Xero Best Practice Top 10 Tips

There are often several ways of doing the same thing in accountancy and that goes for using Xero too.  Sometimes these different ways can be equally good but at other times the best method might depend on your personal preference or the way your business works or who will be using the file or the reports.  However, there are some general Xero rules that apply to all businesses all the time; here are my top ten tips.

  1. Lock the file up to the date of the last tax return in order to prevent accidental changes to data in prior years. Your Xero file holds all data since the file was created, which is great for getting immediate access to previous transactions and comparing the profit and loss with many previous years but if the file is not locked, those old transactions can very easily be changed accidentally or intentionally, which could make the current year’s figures wrong. It could be a tricky and time consuming job to locate the changes and correct them. The only way to safeguard against accidentally changing the previous year’s figures is to lock the file in Financial Settings.

  2. Do not create a real bank or cash account as an ordinary “current asset” type of account. Set them up as “Bank” type accounts as “Bank” type accounts have many extra useful features.  In fact, it’s often a good idea to setup non-bank and cash accounts, such as loan accounts, as “Bank” type accounts.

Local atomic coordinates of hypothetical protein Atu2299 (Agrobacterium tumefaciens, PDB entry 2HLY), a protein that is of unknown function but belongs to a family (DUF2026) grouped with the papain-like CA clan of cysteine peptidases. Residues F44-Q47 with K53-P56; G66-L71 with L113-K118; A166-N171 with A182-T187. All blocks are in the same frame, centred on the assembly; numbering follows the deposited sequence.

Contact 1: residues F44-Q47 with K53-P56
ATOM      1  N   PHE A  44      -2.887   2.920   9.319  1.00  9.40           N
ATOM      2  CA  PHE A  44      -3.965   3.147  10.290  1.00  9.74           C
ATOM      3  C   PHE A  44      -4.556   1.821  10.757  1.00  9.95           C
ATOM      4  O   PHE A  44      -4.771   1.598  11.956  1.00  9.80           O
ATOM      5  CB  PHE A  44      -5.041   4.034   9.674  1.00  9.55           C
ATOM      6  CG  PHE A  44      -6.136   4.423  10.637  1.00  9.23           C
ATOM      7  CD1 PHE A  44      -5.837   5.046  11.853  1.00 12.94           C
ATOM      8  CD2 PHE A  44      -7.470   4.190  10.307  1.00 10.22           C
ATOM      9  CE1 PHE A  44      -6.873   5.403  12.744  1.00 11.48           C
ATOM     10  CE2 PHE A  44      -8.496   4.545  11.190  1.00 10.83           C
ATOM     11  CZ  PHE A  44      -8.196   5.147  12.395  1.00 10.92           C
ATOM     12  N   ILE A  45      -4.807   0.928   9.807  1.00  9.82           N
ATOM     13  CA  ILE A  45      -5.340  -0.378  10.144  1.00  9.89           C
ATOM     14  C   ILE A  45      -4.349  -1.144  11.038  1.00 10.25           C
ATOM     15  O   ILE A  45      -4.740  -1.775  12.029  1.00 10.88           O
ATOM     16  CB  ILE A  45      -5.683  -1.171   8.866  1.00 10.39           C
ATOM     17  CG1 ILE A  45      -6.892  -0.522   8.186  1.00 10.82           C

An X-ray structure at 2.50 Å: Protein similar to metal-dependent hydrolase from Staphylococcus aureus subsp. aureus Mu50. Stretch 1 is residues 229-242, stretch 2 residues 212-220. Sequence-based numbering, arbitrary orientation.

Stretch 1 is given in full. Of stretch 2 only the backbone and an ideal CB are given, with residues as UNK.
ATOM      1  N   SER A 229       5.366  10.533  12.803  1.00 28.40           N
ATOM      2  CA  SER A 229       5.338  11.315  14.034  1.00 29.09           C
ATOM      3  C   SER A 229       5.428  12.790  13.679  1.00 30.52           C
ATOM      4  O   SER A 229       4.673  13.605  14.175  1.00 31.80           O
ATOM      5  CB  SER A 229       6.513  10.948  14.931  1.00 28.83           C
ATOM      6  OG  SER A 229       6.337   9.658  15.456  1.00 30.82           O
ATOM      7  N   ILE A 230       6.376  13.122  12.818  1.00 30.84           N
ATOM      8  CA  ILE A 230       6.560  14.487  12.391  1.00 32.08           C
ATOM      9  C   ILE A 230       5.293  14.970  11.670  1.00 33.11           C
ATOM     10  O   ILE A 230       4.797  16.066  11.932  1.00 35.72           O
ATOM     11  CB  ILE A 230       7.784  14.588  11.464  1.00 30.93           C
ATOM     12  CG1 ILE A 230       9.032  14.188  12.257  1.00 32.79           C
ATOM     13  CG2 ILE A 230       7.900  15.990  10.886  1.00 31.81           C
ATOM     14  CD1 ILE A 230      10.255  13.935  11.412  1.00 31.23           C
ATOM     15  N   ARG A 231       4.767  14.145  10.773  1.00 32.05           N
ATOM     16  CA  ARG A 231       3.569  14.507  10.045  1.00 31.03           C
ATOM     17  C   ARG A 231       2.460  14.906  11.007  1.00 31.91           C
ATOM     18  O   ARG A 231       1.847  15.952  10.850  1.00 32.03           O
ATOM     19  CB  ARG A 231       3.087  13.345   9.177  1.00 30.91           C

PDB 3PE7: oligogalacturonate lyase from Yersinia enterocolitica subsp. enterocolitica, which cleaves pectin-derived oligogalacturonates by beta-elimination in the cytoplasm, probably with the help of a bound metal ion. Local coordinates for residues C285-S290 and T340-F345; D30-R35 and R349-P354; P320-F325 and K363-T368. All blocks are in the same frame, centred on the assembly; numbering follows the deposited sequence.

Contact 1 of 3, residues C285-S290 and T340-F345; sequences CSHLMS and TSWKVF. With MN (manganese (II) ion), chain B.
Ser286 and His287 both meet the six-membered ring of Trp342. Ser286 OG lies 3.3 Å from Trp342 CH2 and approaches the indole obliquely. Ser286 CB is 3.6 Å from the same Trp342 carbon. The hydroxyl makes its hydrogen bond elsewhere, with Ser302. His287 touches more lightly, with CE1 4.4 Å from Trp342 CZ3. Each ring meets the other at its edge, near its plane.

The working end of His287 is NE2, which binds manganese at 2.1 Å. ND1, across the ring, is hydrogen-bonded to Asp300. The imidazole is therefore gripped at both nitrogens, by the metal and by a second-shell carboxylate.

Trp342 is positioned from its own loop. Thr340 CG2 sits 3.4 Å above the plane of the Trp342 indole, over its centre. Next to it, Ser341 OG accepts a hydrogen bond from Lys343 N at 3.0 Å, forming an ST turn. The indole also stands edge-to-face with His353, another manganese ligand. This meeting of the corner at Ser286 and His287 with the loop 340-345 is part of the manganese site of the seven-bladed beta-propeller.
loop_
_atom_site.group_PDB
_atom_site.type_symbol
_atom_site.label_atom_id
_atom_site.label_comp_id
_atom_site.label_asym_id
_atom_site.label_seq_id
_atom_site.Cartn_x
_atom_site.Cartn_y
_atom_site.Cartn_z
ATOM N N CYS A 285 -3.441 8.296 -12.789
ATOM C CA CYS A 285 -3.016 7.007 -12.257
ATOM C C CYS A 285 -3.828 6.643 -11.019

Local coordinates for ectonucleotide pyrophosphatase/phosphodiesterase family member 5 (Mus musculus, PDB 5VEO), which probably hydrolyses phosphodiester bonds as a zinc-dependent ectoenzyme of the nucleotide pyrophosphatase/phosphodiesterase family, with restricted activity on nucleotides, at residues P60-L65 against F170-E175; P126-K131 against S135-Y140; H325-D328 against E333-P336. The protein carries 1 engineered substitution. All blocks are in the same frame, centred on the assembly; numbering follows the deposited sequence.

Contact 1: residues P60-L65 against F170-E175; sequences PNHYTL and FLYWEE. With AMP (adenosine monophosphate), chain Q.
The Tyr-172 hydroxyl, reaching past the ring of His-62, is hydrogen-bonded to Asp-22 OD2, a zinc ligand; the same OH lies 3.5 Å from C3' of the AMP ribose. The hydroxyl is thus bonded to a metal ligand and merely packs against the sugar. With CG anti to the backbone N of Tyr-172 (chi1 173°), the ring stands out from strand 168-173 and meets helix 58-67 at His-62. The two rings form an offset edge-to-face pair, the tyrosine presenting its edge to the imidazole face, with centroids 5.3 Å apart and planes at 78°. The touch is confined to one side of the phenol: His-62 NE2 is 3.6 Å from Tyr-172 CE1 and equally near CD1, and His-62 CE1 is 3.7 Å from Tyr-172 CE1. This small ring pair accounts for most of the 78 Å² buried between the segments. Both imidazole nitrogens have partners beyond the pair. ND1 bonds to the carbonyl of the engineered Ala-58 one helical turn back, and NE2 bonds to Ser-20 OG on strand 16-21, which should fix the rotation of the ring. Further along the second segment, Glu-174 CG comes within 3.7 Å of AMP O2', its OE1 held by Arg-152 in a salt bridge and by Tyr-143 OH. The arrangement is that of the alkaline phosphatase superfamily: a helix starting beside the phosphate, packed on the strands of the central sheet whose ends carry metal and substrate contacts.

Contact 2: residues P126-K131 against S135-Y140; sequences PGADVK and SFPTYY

3. Enter sales as sales invoices in the sales module and bills as bills in the purchases module rather than as manual journals as the sales and purchases modules have many useful features.

  4. Use no more than three or four numbers for each account code.  That will give you at least 999 different account numbers to choose from.  It’s often quicker and easier to remember an account code rather than an account name which might be similar to another account name.  Furthermore, account groups on the financial statements are created by formatting the financial statements and are not linked to account numbers.

  5. Delete users who no longer need access to the file to reduce the risk of ex-users logging in.

  6. Ensure the correct default tax code is used for all accounts.  This will speed up data entry.  The default tax code can easily be over-ridden if necessary.

  7. Name the Xero file the actual name of the business entity so that it is clear to all that the Xero file is the actual accounting system for the business.  The one file continues year after year and holds all transactions for each year so the file name should not change and be applicable year after year.

  8. Give meaningful names to each account.  For example, create a loan account for each lender (“Loan Payable – John Smith”) rather than have one combined loan account.  Create a separate rent expense account for each rented property rather than have one rent account.  This will make it much easier to keep track of each lender or rented property.  Tax accountants usually combine these accounts in the financial statements and have details in notes to the accounts but there are no notes to the accounts in Xero so the chart of accounts must be sufficiently detailed.  On the other hand, don’t create new accounts unless they will be useful as too many accounts slow down data entry.

  9. Archive accounts that are no longer being used to speed up data entry.  Also consider archiving accounts that have a balance but will never be or will rarely be changed, such as Share Capital. This effectively locks them so they cannot be accidentally changed. Archived accounts can easily be restored if necessary.

  10. Don’t create a tracking category unless you run reports on the category and use the information. If you use tracking, then you have an extra field to think about when entering every transaction so there’s no point in creating the tracking category unless it’s going to be useful.